Have you ever noticed the pickup trucks cruising down the highway, pulling trailers hooked up in a very strange way? I mean the trailers with the tongue that arches over the tailgate of the truck and joins in the middle of the truck bed. This is a fifth wheel or gooseneck trailer hitch. Basically, it transforms a pickup truck into a mini semi truck to improve its performance in two main ways.
What’s the point of gooseneck trailers?
A gooseneck trailer setup, named for the curved neck of the trailer tongue, moves the truck/trailer axle toward the center of the pickup. This better distributes the weight of the trailer between the axles. It also greatly increases the axis of rotation of the entire team.
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A gooseneck trailer hitch mechanism is quite simple. The trailer has a long, curved tongue that attaches to a regular trailer hitch ball mounted in the middle of a pickup bed.
Think of enhanced weight displacement like this: A loaded trailer tongue can carry hundreds, even thousands of pounds. When you connect all of this to a truck bumper-mounted trailer hitch ball, the weight is far from evenly distributed. In fact, this can lift the weight of the front wheels, making braking and steering difficult. If you put the full tongue weight of a trailer between the axles of a truck, then the truck can handle the load much more smoothly, according to HowThingsWork.com.
Also, if a truck turns a sharp corner with a trailer attached to its bumper, the trailer must follow around the corner. If the trailer is connected to the center of the truck, the truck can take a sharp turn and the trailer will essentially follow the center of the truck. This allows better control of the trailer. It also prevents the truck and trailer from colliding or colliding when the truck takes a sharp turn.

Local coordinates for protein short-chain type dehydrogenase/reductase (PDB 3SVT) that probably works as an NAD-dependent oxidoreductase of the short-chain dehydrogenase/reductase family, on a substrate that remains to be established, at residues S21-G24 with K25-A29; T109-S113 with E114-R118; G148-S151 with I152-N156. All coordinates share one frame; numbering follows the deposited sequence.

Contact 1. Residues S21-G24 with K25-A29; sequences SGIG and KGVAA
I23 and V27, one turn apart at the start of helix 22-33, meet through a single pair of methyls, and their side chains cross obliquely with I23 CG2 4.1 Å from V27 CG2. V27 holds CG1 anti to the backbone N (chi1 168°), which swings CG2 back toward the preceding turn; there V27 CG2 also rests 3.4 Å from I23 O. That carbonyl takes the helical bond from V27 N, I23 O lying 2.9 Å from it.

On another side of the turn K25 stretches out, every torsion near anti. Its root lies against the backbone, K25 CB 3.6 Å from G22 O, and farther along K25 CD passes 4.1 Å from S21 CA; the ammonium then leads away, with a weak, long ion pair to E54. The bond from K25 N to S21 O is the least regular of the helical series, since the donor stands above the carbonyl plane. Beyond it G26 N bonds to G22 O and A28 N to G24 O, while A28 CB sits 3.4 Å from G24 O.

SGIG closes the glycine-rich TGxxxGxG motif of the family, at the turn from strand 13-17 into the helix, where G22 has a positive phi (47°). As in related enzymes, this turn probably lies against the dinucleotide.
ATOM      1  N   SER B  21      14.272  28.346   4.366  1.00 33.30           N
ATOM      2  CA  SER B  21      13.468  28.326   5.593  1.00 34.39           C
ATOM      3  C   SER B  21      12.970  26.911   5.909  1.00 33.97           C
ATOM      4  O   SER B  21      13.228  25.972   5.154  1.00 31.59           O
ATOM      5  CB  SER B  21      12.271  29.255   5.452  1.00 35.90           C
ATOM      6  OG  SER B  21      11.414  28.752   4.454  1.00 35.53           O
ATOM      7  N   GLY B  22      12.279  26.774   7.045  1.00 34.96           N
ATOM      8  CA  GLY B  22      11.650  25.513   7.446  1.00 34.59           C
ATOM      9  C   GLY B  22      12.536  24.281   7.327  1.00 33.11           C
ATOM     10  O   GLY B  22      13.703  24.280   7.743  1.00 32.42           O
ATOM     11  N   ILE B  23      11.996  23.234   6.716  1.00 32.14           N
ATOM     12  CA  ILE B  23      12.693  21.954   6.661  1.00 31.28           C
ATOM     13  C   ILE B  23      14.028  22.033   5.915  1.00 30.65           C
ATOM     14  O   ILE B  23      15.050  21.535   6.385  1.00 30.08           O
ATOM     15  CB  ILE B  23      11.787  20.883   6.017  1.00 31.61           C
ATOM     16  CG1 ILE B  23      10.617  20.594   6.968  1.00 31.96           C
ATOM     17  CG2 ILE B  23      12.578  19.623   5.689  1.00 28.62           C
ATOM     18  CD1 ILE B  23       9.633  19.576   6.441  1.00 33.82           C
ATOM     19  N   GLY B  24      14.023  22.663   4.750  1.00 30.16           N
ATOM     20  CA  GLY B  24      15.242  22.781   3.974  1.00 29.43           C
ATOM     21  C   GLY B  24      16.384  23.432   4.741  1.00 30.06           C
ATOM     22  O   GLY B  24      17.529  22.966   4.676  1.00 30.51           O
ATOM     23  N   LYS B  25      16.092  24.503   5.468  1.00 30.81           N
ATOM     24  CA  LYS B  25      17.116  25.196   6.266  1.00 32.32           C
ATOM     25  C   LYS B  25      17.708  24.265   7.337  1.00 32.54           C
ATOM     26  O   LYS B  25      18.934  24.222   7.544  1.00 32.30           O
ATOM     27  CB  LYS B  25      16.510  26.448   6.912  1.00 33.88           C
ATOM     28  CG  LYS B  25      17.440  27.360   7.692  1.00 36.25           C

Why is it called the fifth wheel?
A fifth-wheel trailer setup gets its name because the pivot point on the truck bed rotates like a fifth wheel, in addition to the four the truck has on the ground. And because a fifth-wheel trailer has a kingpin that fits into the jaws of the truck bed, it functions like the axle of a wheel.
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A fifth wheel hitch is essentially a tower on a truck bed. It ends in a clamp to hold a special 5th wheel trailer. The fifth wheel trailer has a tongue long enough to go over the tailgate of the truck. Terminates in a vertical “center bolt” that fits into the fifth wheel hitch.
The technology used in a fifth wheel is similar to that of a semi-trailer. The larger trucks you see on the highway also have a kingpin and hitch with a set of jaws.
Which is safer, the fifth wheel or the gooseneck?
Because it has fewer moving parts, the beefier gooseneck hitch can pull a few hundred pounds more than a fifth wheel (30,00 pounds vs. 27,000). But by moving the axle point up, a fifth wheel is a much safer way to haul a heavy trailer on top. This is especially true in a crosswind.
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A fifth wheel is a more advanced towing solution. With its higher axle point, it gives the driver better control over a tall trailer. It also suffers from less noise and vibration than a gooseneck while driving down the highway. This is because a gooseneck hitch is essentially a regular trailer hitch ball attached to the center of a truck bed.
Below, learn why some trucks have four rear tires, or see a gooseneck hitch vs. a regular bumper hitch in action in the video below:
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